Even in contested cases that a judge has to decide, most parties manage to decide between themselves how to divide the relatively small items of personal property. Nonetheless, the phrase “they battled down to who got the last teaspoon” reflects the intensity of emotion that can come with divorce.
Even couples who are relatively amicable when splitting up usually manage to find a few property pieces for fighting over. The individual piece of property often is not truly important by itself, but it comes to represent the frustrations of a relationship that has failed. Perhaps it is easier to obtain an emotional release from fighting over some object than focusing on the underlying personal characteristics that caused the marriage to end.
If the parties truly cannot resolve a dispute over personal property, a judge can do it for them, but that normally is not a cost-effective way to resolve the issue. If the judge does have to resolve the dispute, the judge will consider the same factors discussed earlier in the section on dividing marital or community property. The judge may also consider who acquired the property, who uses the property, and whether the property has a special connection to the original family of one spouse.
If the wife and husband are having difficulty dividing personal property, they might try some techniques that other couples have used.
The spouses together can prepare a list of all the property in dispute. One spouse can take that list and divide it into two separate lists. Then the other spouse can choose which of the two lists to take as his or her property. Presumably, the spouse who drew up the two lists will have an incentive to prepare an equal property division. This arrangement is a variation in how parents often encourage children to divide a disputed candy bar: Have one child divide the candy bar and let the other child choose which piece to take.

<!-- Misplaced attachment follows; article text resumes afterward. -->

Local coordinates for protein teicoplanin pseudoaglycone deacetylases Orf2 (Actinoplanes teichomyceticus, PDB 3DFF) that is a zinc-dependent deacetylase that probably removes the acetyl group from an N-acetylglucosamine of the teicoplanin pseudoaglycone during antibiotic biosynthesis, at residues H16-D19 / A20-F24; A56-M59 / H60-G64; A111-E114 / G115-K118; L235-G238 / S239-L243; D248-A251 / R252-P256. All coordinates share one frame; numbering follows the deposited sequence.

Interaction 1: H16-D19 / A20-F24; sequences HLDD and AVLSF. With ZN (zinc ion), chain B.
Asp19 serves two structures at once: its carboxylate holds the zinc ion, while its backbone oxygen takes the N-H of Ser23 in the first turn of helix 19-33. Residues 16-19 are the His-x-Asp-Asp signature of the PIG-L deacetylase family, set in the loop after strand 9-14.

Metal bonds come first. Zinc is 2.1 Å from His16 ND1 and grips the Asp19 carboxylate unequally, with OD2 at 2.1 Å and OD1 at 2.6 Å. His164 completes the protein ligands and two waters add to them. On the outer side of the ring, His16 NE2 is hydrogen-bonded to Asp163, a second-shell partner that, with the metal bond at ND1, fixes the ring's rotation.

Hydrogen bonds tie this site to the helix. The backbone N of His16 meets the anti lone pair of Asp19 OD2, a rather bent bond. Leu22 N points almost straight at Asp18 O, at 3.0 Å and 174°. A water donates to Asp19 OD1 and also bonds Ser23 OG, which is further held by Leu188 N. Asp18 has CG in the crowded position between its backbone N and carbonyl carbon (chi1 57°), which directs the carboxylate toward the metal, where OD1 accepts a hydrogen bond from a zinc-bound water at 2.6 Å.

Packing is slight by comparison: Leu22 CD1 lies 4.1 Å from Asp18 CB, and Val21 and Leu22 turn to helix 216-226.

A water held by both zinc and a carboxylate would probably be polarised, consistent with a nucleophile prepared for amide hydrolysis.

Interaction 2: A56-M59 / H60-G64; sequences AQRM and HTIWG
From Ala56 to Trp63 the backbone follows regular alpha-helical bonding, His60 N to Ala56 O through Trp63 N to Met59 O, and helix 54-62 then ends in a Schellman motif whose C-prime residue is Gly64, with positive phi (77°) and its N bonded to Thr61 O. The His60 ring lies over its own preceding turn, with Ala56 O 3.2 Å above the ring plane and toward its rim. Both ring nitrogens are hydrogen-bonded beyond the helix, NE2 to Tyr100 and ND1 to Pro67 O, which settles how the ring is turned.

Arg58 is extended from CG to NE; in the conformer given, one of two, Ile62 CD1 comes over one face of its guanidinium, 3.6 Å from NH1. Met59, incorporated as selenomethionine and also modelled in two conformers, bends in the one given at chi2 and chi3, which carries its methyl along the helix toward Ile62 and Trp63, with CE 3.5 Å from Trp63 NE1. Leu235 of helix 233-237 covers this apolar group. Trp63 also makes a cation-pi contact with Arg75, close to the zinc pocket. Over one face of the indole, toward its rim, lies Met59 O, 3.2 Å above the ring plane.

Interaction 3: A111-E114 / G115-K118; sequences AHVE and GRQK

Another option is to use a single list of the disputed property. By a flip of a coin or other method, one spouse chooses the first piece of property; then the other chooses; back and forth it goes until all the property is divided. A variation on this approach would be to have a series of lists from which the spouses take turns, one list at a time. The lists might be categorized by the economic value or sentimental value of the items on each list.
Another somewhat elaborate approach could be used if the parties decide on an unequal property division but have not decided how to allocate the property. This approach also can be used for equal divisions of property. Again, the parties draw up a list of the disputed property. Then they must agree on the value of each item of property and post the value next to the item. The parties take turns selecting items of property. When either the husband or the wife has reached his or her designated quota (for example, 65 percent of the property as determined by the agreed values), the other party receives the rest of the property.
If the husband and wife have difficulty agreeing on the value of the personal property, they might hire a neutral property appraiser to set the property’s values. Appraisers often can be found in the Yellow Pages under “Appraisers” or “Estate Sales.”
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